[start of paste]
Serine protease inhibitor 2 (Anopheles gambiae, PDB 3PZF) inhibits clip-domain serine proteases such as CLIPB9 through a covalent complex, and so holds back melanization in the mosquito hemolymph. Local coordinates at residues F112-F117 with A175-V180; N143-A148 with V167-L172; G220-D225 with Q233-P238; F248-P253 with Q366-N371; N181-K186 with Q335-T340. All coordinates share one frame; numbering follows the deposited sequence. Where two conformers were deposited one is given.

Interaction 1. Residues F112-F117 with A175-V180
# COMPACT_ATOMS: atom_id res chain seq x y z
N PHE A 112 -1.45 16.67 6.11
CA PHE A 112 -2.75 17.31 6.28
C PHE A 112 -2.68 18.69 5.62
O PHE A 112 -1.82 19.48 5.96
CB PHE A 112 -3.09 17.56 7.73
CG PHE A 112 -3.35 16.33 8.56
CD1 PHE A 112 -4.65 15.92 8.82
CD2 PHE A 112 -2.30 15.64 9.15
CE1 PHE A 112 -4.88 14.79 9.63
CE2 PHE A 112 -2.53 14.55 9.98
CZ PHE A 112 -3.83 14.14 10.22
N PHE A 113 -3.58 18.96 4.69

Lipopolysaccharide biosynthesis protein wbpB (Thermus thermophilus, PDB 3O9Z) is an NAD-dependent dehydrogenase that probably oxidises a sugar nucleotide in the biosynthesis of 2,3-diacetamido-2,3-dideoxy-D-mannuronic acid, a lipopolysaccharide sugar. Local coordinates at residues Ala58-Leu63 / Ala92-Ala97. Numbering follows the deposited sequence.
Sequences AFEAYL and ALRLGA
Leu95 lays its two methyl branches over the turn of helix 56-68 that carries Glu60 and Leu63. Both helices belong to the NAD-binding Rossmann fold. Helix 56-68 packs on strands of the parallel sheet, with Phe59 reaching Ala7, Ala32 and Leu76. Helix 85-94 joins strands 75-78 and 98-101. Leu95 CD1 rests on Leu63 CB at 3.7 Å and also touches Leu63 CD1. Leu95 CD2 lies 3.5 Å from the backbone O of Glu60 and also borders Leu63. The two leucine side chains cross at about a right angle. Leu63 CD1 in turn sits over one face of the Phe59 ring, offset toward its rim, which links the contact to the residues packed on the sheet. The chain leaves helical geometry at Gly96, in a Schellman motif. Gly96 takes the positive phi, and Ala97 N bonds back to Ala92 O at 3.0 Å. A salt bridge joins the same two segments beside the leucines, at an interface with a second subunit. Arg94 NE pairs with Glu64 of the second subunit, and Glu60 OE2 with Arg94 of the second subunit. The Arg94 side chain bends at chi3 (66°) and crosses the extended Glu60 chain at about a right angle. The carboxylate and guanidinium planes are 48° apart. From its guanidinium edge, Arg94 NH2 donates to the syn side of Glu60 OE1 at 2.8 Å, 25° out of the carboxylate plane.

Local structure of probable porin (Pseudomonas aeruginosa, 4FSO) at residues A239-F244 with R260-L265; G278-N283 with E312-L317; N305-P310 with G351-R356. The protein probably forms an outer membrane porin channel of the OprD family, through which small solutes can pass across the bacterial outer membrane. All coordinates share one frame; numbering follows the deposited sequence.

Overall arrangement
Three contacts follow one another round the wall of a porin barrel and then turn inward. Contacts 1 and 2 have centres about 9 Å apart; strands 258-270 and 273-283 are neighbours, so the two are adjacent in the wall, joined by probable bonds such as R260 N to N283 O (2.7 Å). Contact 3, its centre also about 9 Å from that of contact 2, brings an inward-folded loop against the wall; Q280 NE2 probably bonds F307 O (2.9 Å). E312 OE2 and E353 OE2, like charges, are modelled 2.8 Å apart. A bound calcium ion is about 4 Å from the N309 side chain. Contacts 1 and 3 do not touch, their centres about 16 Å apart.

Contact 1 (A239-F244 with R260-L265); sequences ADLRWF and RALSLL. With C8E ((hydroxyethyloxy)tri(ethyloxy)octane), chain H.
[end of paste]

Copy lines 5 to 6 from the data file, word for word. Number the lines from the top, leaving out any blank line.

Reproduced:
CA PHE A 112 -2.75 17.31 6.28
C PHE A 112 -2.68 18.69 5.62